wild, free, spontaneous

6.8.24 ~ North Carolina Botanical Garden
eastern tiger swallowtail

These pictures are from another walk we took when we were still sick, the weather being so nice we pushed ourselves out the door. It was good to see even more things blooming.

wild bergamot
Canada lily (endangered)

We stopped for quite a while to listen to a Carolina wren loudly singing from a high branch just off the path.

Carolina wren

And I’m also glad we went because, finally, the lemon drop swamp azalea was blooming! It was back in January I first spotted the little buds and kept thinking it would bloom soon. I checked on it each and every visit, wondering what color the blooms would be. A lovely shade of lemon chiffon, perhaps.

‘lemon drop’ swamp azalea

I do miss my wild beach roses but down here I’ve happily discovered wild Carolina roses, also known as pasture roses. They look about the same to me!

Carolina rose with bee

For myself I hold no preference among flowers, so long as they are wild, free, spontaneous.
~ Edward Abbey
(Desert Solitaire)

spider flower
tall thimbleweed

The very tall (up to 8 feet!) giant coneflowers towered over me!

giant coneflower
beebalm
woodland tickseed
white-breasted nuthatch
house finch

The height of a patch of native woodland sunflowers also caught my eye. Since I’m only 5 feet tall I guess I’m easily impressed.

woodland sunflower

And now, the weather is hot and humid, with no break in sight. But lots of flowers out there in the garden are surely thriving in it.

21 thoughts on “wild, free, spontaneous”

  1. So pretty! Enjoying your flowers and nature while I wait for time to get out myself. In the final stretch, two more days of school, and then a lot of uncertainty not knowing where I will land this fall.

    1. Thank you, Karma! Living with uncertainty is so difficult, having no idea what lies ahead. I hope you will be able to take advantage of the summer months to get outside and connect with nature while you’re job hunting. Wishing you the best!

  2. The Canada lily is delicate and inspiring. I like the Carolina rose with a bee photo too. You have a gift for capturing the details in nature.

    1. Thank you, Ally! It’s nature that keeps giving me little gifts, every time I turn around I see something new and different. 🙂

  3. Oh, Barbara, you’ve got some beauties here! I’m swooning over that swamp azalea (what a delicious color!), and I’m a bit pea-green over the giant coneflower (especially since I can’t seem to get one to grow, despite giving it the old college try!). I’ve never seen a spider flower before (it’s aptly named, right?!), and I find the swallowtail so majestic. Don’t they use bergamot in fragrances, or is this a variety immune to that?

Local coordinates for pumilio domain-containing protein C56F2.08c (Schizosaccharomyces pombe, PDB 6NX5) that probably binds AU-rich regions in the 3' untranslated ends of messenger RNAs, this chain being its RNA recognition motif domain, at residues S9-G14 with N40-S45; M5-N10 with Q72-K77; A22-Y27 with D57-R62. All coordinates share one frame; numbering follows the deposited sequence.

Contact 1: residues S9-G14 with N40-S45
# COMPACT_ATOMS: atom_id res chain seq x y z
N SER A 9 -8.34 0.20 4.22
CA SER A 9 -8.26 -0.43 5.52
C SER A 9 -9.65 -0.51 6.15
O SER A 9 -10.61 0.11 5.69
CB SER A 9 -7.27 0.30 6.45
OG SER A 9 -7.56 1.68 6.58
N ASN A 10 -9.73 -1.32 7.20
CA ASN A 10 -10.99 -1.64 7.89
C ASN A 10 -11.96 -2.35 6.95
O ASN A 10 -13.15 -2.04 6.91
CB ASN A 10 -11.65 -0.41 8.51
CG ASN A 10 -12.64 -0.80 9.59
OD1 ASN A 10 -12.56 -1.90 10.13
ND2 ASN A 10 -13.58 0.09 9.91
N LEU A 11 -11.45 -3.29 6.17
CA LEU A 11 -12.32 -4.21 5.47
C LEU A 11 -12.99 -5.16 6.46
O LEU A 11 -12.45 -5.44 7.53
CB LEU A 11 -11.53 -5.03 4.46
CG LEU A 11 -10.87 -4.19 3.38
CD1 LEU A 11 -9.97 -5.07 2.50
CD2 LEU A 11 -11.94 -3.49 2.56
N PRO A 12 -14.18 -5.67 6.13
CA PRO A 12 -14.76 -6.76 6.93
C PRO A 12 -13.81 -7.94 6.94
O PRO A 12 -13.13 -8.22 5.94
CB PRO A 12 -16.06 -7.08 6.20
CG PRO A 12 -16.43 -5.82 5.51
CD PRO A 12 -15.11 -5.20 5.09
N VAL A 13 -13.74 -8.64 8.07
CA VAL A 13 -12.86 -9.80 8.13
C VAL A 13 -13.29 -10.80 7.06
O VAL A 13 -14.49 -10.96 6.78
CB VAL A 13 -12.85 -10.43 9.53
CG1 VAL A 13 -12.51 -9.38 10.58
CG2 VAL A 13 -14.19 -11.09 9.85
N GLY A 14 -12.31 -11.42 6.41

1. Thank you, Debbie! It seemed like that swamp azalea was never going to bloom so that was a happy surprise for me that day. I don’t believe we had giant coneflowers in Connecticut so I had no idea such a plant existed. That’s too bad you can’t get one to grow up there. Yes, bergamot is used in fragrances and it is also the key ingredient in Earl Grey tea. I wonder if I’ll see the bergamot fruit now that I’ve seen the flower.

  4. Lots of great flowers at that botanical garden. I am fortunate to have one of those lemon swamp azaleas, which is the last to bloom, usually in July here. Such a wonderful honey-scent!

    1. I’m always learning something from you, Eliza! I never thought to sniff the swamp azalea blooms but next time I go I will see if I can detect the honey-scent. I’m also going to try to see when next year’s buds come in. It’s fascinating how our spring blooms a month or two sooner than yours.

  5. There’s so many delicate flowers here Barbara and you did a wonderful job capturing all of them, despite feeling poorly on that walk. You even had the fine threads of a spider web on the Canada Lily – that’s such a pretty flower. I like the Tiger Swallowtail – what a nice close-up. I’ve just been seeing Cabbage Whites, although I was getting into the car this morning and saw a Red Admiral flit in front of me and land on the ground, but it took off a second later. These flowers all seem so delicate to me, especially the Spider Flower and Wild Bergamot. I wish someone would suggest having bird feeders at our botanical gardens like you have at yours. Today I thought of you as I saw the first Seagull that I’ve seen this year. I don’t know where they have all gone and I’ve been to shoreline venues. Today I took the bigger camera for pics of the Gordie Howe Bridge and saw one Ring-billed Seagull.

    1. Thank you, Linda! All the little treasures I found that day made it worth the effort to get out there, tissues and cough drops in hand. The first thing to catch my eye was that swallowtail fluttering some distance down one of the paths. I followed it and couldn’t believe it when it landed and stayed put for a long drink of nectar. Most of the time butterflies take off on me, like the cabbage whites and red admiral did for you. Say hi to your gulls for me! I haven’t seen one since we went to Georgia in February. 🙁 We were seeing fewer and fewer of them, even before we left Connecticut, making me wonder if the population is in decline. The bird feeders here are nice but I prefer capturing pictures of the birds perched on the branches nearby. It looks more natural than a bird feeder.